-Valuemax aka VMX and Spector, which spawned any number of their lesser guns including the Striker, 1000X and 1000S, Edge. Again, I've owned all or still do all of them and all
the parts are interchangeable although things did change a bit inside when they made the switch from 2 piece cocking arms to the 1 piece they use today. All my Valuemax .20's
are older ones with those 2 piece cocking arms and how I know the internals, while only minor changes, did change.

Not a clue who's making most of those today since no one in the US even sells Webley air rifles anymore. There is a brand new plant in India now making at least
the Tomahawk rifles, but as far as I can find, they're only selling them in India and so far only making the Tomahawk in .177: https://webleyscott.in/
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Offline 19Sheridan57

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Re: Mod 95 low velocity, might be time to upgrade
« Reply #28 on: November 24, 2021, 07:34:01 AM »
   Glad to hear it is back together & shooting so well !!
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Offline Ilimakko

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Re: Mod 95 low velocity, might be time to upgrade
« Reply #29 on: November 24, 2021, 10:55:55 AM »
Thanks Steve, for the production outline!
LGV Master Ultra .22 cal
D48 .22 cal
350 Mag .25 cal
H135 .25 cal
WFH .22 cal
Fenix 400 .22 cal
G1250 .22 cal
D25 .177 cal (c. 1960)
BSF S54 Match .177 cal (c. 1965)
E-C2 5.4 mm (c. 1920)
FX T12 .22 cal

Offline Yogi

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Re: Mod 95 low velocity, might be time to upgrade
« Reply #30 on: November 24, 2021, 02:04:31 PM »
According to these links, Hatsan started manufacturing airguns in 1976.

https://www.airgundepot.com/hatsan-airguns.html

https://www.edgarbrothers.com/brands-for-ssd/hatsan/

It all started with a dart gun.

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HW 50S, .177, .20, and .22

Offline caleb90

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Re: Mod 95 low velocity, might be time to upgrade
« Reply #31 on: November 25, 2021, 10:44:22 AM »
Now that you've worked on this gun, I'll be surprised if you like a new 125 as well. Yours is tuned now, after all.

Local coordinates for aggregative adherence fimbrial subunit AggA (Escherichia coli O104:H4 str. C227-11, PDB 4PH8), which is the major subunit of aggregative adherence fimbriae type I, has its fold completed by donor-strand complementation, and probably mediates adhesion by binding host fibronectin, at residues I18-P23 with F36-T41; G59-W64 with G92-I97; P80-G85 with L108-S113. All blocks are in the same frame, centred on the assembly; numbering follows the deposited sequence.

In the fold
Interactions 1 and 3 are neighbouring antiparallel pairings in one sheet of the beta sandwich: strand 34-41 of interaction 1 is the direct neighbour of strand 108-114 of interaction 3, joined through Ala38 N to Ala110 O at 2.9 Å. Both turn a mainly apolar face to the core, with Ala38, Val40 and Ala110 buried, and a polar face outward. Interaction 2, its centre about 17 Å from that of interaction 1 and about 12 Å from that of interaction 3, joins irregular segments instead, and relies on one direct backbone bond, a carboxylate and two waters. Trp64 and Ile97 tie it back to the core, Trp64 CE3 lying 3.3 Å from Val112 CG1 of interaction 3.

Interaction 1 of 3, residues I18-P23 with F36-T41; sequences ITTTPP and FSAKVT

If you haven't sold the 95 yet, do yourself a favor and hang onto it at least until the 125 is through break-in and honeymoon.

Last comment: You said you only need one air rifle, as you're mostly in to powder-burners. A LOT of us started that way. Got into springers as something simple, not to be taken too seriously. Got serious about them anyway. Then, tried PCPs and after getting a nice PCP shooting well, found we had no desire to go back to a rimfire.

a .22LR is better at 100-150 yards than a .22 PCP airgun. A bit better than a .25, even, in terms of ballistics and retained energy. What you lose in ballistics & retained energy with the air rifle, you get back in other areas.

You said you don't want to get into high-dollar PCPs, just a simple break-barrel until this ammo situation is back in line. PB ammo is not likely to get cheaper again. More available? Eventually.

PCP air rifle vs. .22 rimfire:

Power & terminal ballistics: advantage rimfire
Legal Regulation: advantage air rifle
Noise: advantage air rifle
Accuracy: Tie!

Remember that while a PCP air rifle is more expensive than a PB, you're not paying for propellant or cases each time. You pay up front for a more complex gun and a means to charge it, then, rarely after that.

Consider something like an adjustable power .25 cal PCP air rifle, and put aside the prejudice that it's not worth the money because it's "only" an air rifle. Give it an honest try. Heck, find someone local through here to let you shoot his. I bet you'll be amazed at how fun it is, and how different it is from springers and PBs.

With adjustable power, level, you can dial it down to 400 fps for plinking in the basement or back yard to 950 fps for drilling trash pandas in your garbage. If I could only have two airguns, one would be my 7 FPE HW30s in .177 for plinking, target shooting and removing pest birds from the back yard and the other would be my (.22 cal adjustable power) Air Arms S510 FAC for hunting and pesting.